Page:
I’m so excited about the release of my new book, Gertie’s New Fashion Sketchbook! Over the past several years, I’ve been busy writing sewing technique books with an emphasis on retro design (see Gertie’s New Book for Better Sewing and Gertie Sews Vintage Casual), so this is a bit of a departure for me. Today I’m going to share the inspiration for the sketchbook and why it was such an important project for me.
Sewists often think of sketching as something that “real” designers do. But everyone who sews is a designer! The simple act of matching a fabric to a pattern is designing. Even picking out a zipper is a design choice. Every choice you make on a project is part of its design. With so many little decisions to make, it’s easy to get overwhelmed. That’s why sketching is such a helpful tool: you can map out your ideas visually, easily changing them if necessary.
A wonderful tool for sketching fashion ideas is the croquis, a body figure template. That way you don’t have to be able to sketch a realistic figure from scratch! And nowadays it’s easy to go to a bookstore and buy a fashion sketchbook filled with croquis, ready to go. However, the problem with the available fashion sketchbooks is that the figures can look a little bizarre: they’re strangely elongated and spindly, and twisted into strange poses that I like to call the "broken doll" or the "sad alien." That's because fashion people work with a concept called "nine heads," where the figure is nine head-lengths tall. To put this in perspective, actual people are only seven to eight heads tall. Here's an interesting image that breaks it down:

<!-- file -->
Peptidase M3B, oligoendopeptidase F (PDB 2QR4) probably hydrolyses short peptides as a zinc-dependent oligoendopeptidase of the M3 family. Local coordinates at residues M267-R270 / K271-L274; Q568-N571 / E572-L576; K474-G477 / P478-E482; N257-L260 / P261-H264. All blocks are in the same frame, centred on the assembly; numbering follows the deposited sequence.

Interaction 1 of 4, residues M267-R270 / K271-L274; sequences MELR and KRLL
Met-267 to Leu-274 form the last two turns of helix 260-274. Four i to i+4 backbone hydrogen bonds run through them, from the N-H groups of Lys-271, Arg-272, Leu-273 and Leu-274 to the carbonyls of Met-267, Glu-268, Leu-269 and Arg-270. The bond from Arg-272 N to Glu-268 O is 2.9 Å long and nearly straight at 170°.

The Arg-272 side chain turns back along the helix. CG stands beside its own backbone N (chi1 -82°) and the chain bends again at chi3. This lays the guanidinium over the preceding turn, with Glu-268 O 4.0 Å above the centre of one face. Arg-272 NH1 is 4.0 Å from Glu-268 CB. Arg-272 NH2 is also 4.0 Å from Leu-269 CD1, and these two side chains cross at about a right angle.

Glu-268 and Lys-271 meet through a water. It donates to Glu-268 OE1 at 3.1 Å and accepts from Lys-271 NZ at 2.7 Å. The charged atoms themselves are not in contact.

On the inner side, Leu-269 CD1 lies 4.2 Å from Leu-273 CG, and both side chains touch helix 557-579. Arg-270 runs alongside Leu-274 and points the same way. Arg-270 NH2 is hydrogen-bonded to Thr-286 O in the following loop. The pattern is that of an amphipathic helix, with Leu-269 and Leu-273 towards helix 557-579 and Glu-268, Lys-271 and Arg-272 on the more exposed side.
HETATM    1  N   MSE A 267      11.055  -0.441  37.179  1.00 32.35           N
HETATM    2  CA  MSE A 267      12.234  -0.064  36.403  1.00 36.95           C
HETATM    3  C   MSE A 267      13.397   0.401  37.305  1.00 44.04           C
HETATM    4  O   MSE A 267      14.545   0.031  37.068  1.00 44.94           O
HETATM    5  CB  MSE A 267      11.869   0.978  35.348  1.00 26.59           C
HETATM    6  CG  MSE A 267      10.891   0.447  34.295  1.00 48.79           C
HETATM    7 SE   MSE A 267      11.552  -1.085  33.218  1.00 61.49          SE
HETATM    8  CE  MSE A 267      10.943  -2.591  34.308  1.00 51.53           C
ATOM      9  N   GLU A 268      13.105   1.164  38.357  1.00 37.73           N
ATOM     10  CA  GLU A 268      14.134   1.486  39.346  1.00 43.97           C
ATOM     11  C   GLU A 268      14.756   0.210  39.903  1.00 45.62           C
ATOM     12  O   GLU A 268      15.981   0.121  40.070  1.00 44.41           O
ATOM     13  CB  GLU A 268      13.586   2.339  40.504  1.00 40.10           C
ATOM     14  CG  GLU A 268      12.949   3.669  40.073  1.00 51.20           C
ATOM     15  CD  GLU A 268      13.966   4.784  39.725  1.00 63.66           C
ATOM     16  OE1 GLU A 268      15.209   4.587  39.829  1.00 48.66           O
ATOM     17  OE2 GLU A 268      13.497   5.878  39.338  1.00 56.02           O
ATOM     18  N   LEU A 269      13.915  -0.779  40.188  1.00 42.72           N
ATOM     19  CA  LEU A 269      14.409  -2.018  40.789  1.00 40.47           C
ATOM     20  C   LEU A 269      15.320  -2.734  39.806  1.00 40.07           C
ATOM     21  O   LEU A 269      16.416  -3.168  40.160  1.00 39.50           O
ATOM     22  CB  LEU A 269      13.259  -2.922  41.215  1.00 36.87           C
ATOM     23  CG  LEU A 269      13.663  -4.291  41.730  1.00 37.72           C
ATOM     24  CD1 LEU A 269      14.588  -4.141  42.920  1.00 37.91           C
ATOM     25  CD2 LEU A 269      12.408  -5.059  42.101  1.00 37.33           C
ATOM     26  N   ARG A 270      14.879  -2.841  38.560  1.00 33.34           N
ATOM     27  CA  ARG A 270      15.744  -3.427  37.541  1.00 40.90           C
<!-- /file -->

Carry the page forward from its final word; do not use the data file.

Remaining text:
One of my missions over the years has been to write about sewing and fashion in a body-positive, feminist way. So these nine-head ladies were bringing me down. And so the idea for this sketchbook was born and brilliant illustrator Sun Young Park brought it to life. Here's how it works:
The figures are presented in a "nested" configuration (almost like a sewing pattern!), so that you can follow the lines (bigger or smaller) to represent different figures. You can make the figures smaller on top or bottom to replicate a woman's actual curves and proportions. I tested the whole thing out with some wonderful sewing friends, and it really works! But my favorite thing about it is that the height of the figures is actually realistic. And that’s a beautiful thing.
Do you enjoy sketching ideas for your sewing projects? If so, I hope you love this new sketchbook!